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For this commandment which I command you this day is not hidden from you, nor is it far off. (DEVARIM 30:11)
The Chazon Ish, Rabbi Avraham Yeshayahu Karelitz, was very careful not to accept presents, even though he helped people day and night with advice. When a certain person who had bothered the Chazon Ish tried in vain to give him money for his services, he finally asked, "But if you do not take money, how do you live?" The Chazon Ish answered, "From being kind to people."
On another occasion though, he did accept money from someone. He was walking with a Torah student, and they were approached by a woman who was very disturbed, and whose greatest wish was that the Chazon Ish take some money from her so that he would pray for her. (It is a common Chassidic custom to always bring a monetary gift when asking one's rebbe for a blessing, and this woman felt that without that gift the blessing would not take effect.) She gave him ten shillings, which he readily accepted, and then blessed her with warm words, until she left very content.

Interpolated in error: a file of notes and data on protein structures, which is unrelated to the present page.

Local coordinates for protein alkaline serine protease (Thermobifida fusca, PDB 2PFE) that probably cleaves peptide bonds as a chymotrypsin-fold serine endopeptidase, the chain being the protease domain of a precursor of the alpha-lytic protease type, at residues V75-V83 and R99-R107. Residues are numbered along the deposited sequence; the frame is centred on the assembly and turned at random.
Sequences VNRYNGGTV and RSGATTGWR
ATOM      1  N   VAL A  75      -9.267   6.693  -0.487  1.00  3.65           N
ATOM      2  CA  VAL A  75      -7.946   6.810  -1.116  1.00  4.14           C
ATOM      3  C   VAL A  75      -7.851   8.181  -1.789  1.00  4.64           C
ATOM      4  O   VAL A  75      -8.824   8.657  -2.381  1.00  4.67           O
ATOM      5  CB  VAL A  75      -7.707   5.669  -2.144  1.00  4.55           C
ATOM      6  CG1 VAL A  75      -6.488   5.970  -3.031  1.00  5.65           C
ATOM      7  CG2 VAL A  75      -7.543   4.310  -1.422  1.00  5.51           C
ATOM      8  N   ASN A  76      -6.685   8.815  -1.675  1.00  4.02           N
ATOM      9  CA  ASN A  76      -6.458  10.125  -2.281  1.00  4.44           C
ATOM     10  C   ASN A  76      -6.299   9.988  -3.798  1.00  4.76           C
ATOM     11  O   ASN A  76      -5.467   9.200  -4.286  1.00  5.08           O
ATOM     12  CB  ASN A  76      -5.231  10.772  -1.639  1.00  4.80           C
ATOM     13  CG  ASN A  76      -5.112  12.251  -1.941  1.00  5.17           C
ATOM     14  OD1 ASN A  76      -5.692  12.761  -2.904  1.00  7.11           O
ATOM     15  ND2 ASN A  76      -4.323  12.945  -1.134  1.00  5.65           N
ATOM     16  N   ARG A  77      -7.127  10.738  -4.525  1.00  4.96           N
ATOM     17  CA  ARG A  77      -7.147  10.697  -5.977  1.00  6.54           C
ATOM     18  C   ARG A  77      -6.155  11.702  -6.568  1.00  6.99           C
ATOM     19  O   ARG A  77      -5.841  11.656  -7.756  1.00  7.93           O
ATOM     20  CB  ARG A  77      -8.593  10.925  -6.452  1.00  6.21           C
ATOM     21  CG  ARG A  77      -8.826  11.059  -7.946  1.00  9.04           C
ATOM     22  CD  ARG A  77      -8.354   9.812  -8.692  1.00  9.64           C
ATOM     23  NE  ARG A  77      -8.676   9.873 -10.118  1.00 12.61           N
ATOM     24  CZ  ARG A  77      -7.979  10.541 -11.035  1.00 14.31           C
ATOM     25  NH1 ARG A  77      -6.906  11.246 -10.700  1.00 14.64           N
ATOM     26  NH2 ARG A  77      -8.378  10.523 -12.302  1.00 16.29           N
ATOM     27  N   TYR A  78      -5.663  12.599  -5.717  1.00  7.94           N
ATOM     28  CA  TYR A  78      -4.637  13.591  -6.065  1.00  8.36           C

The Torah student, who knew that the Chazon Ish usually refused to accept gifts, was greatly astonished by this action. The Chazon Ish, who sensed his student's astonishment, hastened to explain. "I have the mitzvah of being kind to other people, and in this case that was the kindness that I could do for her, to take her money..." (PE'ER HADOR vol. 4, ch.25)
The Chazon Ish set a rule for himself to be kind and pleasant to everyone. This must be our goal in how we treat our spouses.